Beach Vacations

Go with the (Lava) Flow on Hawaii’s Kohala Coast

Lava on Hawaii, the Big Island is like sand on the beach; it’s everywhere. Hawaii Island is the largest of all the Hawaiian Islands and the baby of the island chain, continuing to grow as Kilauea erupts. If you’re visiting Hawaii with kids, experiencing the lava on Hawaii Island is an education in science and history with a big dose of adventure.

My 8-year-old daughter echoed the thoughts of many first time visitors when she said, “I saw all that lava and thought where am I?” The runway in Kona, built over an 1801 lava flow, has vast views of the fields of lava that cover the island. The lush, green oasis that visitors are expecting is nearby and comes into view as you drive north toward the 20-mile stretch of manicured resorts and communities called the Kohala Coast, our base for the week.

Lava Coastline on Hawaii Island
Rocky lava gives way to a big sand beach around the corner

Lava Adventures with Kids on Hawaii Island

In between our time spent at over-the-top pools at the Hilton Waikoloa Village  and the award-winning beaches of Hapuna Beach Prince Hotel we discovered lava adventures all over the island but unfortunately ran out of time to do them all.

Experience Kilauea Volcano Up-Close

If you want to see Kilauea in action you have three options: stay overnight in Hilo or Volcano Village for a multi-day visit, take a long day trip from the Kohala Coast or do what Amie and her family did last year, see it all from the air on a helicopter sightseeing tour.

Kilauea Lava Flow into Ocean
Your best chance to see lava flow is by boat or helicopter. Photo: HTA/Tor Johnson

While we didn’t visit Kilauea this trip, the first time I saw the lava flowing I was immediately reminded of my third grade science class where the teacher explained how magma flows to the surface and becomes lava. The hiking opportunities (across extinct craters) and visitors center in Hawaii Volcanoes National Park are worth your time and if you’re not up for the long drive from the Kohala Coast, the Volcano Twilight tour with Hawaii Forest & Trail gets rave reviews.

Hawaii Island Lava Graffiti
Love notes in the lava are an unexpected tourist attraction

Ancient Lava Art and Love Notes

Messages from the past in the form of petroglyphs and present day love notes spelled out in white stones dot the lava flows and walking paths around the Kohala Coast. The Waikoloa petroglyphs are walking distance from the Hilton Waikoloa Village and Waikoloa Marriott Beach Resort & Spa and the Puako petroglyph fields are adjacent to The Fairmont Orchid. Hawaii Island’s version of white-stone graffiti is unique in the islands and found all over – much prettier than spray paint and easier to erase when Mario is no longer the “cutest.”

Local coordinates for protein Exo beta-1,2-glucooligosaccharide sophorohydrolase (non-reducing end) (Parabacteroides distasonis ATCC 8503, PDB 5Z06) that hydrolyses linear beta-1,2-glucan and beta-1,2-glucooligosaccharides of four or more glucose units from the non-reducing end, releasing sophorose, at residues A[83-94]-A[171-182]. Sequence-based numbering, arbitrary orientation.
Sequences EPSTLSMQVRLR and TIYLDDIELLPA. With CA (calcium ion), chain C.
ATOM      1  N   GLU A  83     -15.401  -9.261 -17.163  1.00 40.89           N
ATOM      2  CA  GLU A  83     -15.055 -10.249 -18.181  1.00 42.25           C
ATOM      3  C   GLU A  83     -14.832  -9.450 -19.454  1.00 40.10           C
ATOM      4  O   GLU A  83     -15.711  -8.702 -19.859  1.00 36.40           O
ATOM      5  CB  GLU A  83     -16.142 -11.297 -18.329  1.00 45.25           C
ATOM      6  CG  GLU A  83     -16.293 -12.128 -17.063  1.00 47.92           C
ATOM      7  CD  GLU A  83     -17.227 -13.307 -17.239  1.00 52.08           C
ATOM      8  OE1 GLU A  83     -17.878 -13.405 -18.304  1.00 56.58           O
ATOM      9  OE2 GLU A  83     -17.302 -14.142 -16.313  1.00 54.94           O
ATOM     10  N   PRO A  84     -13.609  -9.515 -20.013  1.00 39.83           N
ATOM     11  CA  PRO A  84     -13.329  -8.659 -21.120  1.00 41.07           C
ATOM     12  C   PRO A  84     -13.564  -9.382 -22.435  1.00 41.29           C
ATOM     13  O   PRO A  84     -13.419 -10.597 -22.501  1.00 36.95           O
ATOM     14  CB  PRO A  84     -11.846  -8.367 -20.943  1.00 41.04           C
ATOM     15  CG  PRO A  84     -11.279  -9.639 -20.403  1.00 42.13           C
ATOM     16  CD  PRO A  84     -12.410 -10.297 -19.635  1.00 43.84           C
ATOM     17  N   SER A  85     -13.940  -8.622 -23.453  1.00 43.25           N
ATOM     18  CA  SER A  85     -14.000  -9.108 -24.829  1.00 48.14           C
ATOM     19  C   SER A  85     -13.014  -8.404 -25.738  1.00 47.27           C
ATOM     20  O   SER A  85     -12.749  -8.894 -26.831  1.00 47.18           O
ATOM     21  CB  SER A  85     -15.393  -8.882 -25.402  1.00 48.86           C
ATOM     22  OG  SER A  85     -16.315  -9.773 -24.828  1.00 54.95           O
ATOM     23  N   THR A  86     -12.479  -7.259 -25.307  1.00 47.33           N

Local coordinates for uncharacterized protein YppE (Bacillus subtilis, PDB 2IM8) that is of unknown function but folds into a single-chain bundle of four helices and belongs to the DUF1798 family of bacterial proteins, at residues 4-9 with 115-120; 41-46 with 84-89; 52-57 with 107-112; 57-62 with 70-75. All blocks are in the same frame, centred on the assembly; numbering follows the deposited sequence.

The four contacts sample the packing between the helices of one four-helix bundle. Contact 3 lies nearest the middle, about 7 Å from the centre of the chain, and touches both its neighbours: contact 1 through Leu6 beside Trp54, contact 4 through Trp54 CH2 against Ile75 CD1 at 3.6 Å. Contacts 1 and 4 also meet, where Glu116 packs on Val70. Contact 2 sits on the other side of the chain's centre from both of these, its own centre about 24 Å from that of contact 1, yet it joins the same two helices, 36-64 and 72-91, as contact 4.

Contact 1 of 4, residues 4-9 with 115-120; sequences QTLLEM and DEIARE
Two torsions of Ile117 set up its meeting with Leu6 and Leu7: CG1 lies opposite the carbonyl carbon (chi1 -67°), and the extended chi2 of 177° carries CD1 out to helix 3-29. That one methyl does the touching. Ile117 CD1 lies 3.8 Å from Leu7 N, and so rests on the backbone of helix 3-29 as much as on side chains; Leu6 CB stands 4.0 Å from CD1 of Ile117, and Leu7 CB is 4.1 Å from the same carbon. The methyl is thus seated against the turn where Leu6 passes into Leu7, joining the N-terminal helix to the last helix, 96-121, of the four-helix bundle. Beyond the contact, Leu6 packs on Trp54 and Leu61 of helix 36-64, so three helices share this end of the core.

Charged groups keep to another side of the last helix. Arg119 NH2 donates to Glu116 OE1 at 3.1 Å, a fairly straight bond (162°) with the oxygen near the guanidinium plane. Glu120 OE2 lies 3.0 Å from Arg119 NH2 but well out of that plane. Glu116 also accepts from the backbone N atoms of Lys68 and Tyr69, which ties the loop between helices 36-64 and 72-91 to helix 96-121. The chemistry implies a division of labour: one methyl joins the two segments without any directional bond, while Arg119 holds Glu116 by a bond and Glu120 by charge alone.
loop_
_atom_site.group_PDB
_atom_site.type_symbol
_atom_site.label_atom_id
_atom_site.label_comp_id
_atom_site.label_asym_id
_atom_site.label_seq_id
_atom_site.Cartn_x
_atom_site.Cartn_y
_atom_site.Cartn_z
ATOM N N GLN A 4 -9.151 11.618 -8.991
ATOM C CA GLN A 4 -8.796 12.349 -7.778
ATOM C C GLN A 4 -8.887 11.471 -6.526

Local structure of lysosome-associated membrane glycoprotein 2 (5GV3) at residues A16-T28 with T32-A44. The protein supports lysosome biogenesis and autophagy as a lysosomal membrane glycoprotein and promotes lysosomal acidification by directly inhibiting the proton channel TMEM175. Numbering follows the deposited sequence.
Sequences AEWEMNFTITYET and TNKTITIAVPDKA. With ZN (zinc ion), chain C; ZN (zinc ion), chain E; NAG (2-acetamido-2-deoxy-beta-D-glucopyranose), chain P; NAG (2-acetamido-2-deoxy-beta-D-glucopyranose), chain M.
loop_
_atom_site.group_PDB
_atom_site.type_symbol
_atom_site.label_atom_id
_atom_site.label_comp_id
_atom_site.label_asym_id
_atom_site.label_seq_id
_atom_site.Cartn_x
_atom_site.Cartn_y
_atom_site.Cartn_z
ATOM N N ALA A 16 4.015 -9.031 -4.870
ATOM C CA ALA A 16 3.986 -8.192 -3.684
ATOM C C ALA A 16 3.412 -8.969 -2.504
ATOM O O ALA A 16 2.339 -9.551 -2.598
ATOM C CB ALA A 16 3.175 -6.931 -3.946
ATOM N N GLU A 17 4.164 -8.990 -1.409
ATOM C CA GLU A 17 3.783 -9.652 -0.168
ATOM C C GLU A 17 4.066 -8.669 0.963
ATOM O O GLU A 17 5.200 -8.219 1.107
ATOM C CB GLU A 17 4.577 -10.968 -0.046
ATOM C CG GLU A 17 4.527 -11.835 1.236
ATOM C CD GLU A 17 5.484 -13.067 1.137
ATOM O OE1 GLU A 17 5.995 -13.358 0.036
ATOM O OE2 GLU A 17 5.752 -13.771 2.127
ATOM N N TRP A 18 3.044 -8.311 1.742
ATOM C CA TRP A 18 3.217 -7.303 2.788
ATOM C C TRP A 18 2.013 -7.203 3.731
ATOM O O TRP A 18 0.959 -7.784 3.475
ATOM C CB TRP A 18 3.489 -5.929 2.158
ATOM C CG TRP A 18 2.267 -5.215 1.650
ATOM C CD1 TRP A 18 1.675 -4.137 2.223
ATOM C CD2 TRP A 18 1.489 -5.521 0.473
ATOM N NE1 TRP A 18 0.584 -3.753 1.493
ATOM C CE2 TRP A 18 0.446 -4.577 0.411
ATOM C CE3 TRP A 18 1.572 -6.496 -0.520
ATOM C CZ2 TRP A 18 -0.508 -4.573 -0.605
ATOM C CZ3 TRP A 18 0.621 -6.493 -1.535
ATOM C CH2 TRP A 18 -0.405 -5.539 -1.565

17th Hole at Hualalai Resort
This view explains why Hawaii Island is a golfer’s paradise. Photo: Hualalai Resort

Golf on a Lava Flow

The Kohala Coast is known as the ‘Golf Capital of Hawaii’, paradise on lava-lined fairways for avid fans. Famous golf course designers like Jack Nicklaus and Robert Trent Jones carve fairways through lava fields and turn black into green. One look at the view from the 17th hole at Hualalai, near Ciao Bambino recommended Four Seasons Resort Hualalai, and even non-golfers might pick up an iron.

Snorkeling at Fairmont Orchid
Lava outcroppings attract fish and snorkelers at The Fairmont Orchid

Snorkel Over Centuries-old Lava Flows

The ragged fingers of lava that jut out into the sea are the foundation for an entire ecosystem of reefs and marine life. We loved snorkeling at the Mauna Kea Beach Resort around the reef-topped lava flows with colorful fish and green turtles gliding around us. Their one-hour guided tour is perfect for families with beginner snorkelers and the crescent-shaped beach is a must even if you’re not a guest. The Fairmont Orchid also has a sandy beach with calm waters for beginner snorkelers and shady areas for the onlookers.

Pololu Valley Lookout
Rewarding views lead to a black sand beach at the end of the trail

Find the Lava Prize at Pololu Valley Lookout

Hawaii Island is famous for its black sand beaches which are created when hot lava contacts cool water and shatters into tiny fragments of sand. The Pololu Valley Lookout is literally at the end of the road on the Kona side of Hawaii Island. From the resorts of the Kohala Coast, the drive winds through the farmlands of North Kohala, toward the artsy town of Hawi and to the end of the road at the lookout. After a 20 – 30 minute steep hike down with stunning views you find the prize – a black sand beach. It’s not recommended for swimming and the hike is challenging with toddlers, but with older children this is a rewarding activity and the promise of ice cream in Hawi sweetens the return climb up the hill.

Kristi participated in a media trip with Kohala Coast Resort Association but as always Kristi’s thoughts and opinions are her own. Photos by Kristi Marcelle unless noted.

Relevant Links

Walking in the Footsteps of King Kamehameha the Great

Hawaii family hotels from the CB! Hotel Collection

Big Island of Hawaii Helicopter Review: Paradise Helicopters

Parents’ insider guide to tropical bliss at Four Seasons Hualalai

Five family-friendly activities on the Big Island of Hawaii with kids

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